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White House Coronavirus Team To Hold Briefing, As Death Toll Continues Rising


President Trump takes questions on the coronavirus during a briefing at the White House on Saturday. Tasos Katopodis

Officials on the White House's coronavirus task force — and potentially President Trump as well — are expected to give an update Sunday on the latest in the government's response to the pandemic.

The briefing comes after Kentucky Republican Sen. Rand Paul became the first U.S. senator to announce he's tested positive for COVID-19. His deputy chief of staff says Paul is asymptomatic and in quarantine and "was tested out of an abundance of caution due to his extensive travel and events."

On Saturday night, the press secretary for Vice President Mike Pence said he and his wife both tested negative for the virus, after a member of Pence's staff had tested positive.

Sunday's briefing is set to begin at 4:30 p.m. ET. Watch it live.

The update from the task force also comes as congressional leaders continue to search for an agreement on the latest — and largest — coronavirus response bill.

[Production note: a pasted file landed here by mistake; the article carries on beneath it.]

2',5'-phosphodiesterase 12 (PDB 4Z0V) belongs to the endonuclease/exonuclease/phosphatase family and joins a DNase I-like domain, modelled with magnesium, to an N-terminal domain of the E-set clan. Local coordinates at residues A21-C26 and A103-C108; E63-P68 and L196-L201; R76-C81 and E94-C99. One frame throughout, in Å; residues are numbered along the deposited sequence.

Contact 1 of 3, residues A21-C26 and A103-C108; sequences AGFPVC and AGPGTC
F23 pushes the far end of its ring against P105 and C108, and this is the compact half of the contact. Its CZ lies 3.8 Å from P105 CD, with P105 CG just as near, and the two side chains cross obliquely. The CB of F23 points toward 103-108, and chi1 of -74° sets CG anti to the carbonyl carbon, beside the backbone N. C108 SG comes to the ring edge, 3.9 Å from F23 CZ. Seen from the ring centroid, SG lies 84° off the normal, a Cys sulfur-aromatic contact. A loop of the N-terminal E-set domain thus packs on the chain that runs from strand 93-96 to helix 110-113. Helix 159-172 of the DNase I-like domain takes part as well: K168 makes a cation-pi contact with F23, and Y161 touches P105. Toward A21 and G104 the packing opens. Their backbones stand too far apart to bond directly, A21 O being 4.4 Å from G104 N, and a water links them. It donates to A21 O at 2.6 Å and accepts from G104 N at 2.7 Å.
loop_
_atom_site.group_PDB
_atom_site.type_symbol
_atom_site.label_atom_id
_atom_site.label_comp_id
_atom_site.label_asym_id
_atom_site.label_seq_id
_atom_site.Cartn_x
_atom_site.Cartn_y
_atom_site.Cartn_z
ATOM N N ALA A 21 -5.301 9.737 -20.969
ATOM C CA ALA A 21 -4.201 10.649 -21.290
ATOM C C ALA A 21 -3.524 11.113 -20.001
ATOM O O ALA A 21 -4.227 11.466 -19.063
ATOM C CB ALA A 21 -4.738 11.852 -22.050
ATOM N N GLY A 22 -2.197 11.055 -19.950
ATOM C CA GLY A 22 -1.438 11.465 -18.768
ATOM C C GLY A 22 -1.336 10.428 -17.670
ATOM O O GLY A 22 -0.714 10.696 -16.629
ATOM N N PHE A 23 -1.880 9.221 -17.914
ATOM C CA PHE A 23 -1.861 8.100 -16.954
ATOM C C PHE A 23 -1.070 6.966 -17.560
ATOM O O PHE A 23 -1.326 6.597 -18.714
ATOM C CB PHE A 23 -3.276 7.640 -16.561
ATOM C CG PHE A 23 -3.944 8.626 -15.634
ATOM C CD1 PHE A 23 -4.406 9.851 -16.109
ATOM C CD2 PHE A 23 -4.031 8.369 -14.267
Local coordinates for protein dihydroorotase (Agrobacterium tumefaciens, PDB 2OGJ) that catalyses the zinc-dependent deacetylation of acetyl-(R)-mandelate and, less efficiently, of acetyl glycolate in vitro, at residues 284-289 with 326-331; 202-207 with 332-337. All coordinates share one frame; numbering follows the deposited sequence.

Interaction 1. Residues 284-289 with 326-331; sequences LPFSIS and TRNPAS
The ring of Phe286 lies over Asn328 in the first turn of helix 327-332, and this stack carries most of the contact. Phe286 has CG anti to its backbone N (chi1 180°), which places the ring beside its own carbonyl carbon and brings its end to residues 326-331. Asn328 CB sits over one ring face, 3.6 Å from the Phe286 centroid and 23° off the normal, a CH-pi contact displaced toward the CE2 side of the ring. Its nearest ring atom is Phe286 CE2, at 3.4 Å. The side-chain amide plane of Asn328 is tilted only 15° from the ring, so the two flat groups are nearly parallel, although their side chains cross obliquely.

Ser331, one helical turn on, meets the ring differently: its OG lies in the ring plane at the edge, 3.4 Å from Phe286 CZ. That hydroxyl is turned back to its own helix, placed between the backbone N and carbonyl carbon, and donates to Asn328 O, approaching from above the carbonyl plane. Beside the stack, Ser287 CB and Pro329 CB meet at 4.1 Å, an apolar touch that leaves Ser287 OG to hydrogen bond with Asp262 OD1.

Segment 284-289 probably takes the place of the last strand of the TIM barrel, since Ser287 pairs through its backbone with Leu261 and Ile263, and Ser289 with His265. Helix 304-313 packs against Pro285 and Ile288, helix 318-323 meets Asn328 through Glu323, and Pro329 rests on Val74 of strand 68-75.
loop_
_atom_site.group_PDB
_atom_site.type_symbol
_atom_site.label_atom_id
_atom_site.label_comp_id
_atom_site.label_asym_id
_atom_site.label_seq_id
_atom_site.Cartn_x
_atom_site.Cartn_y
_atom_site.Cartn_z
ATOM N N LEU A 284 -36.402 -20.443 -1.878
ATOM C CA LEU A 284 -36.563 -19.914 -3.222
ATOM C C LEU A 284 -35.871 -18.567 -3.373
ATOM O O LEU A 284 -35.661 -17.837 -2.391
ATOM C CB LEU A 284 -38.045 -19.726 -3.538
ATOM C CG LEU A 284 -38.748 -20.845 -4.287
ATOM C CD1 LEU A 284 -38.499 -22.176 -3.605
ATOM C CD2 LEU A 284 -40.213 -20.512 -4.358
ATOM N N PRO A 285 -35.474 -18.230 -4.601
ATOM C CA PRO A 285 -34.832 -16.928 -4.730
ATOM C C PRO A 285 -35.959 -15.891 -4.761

During Saturday's briefing, Pence said more than 195,000 people have now been tested for the virus nationwide. But that number is still incomplete, as the administration says it is waiting for data from county hospitals and health care labs around the nation. That information should be available at some point this week, according to administration officials.

At Saturday's briefing, Adm. Brett Giroir, who is leading the administration's testing efforts, stressed that people who do not have symptoms should not be trying to get tested, even as tests start to become more widely available. That's because the very act of administering a test takes up medical resources that are in short supply.

Health officials should prioritize testing health care workers, people in long-term health care facilities and people older than 65 or who have underlying health conditions, according to Giroir, and only if they are symptomatic.

The global death toll from the virus has now surpassed 14,000 people, according to data from Johns Hopkins University. Within the U.S., there were more than 31,000 cases as of Sunday afternoon.

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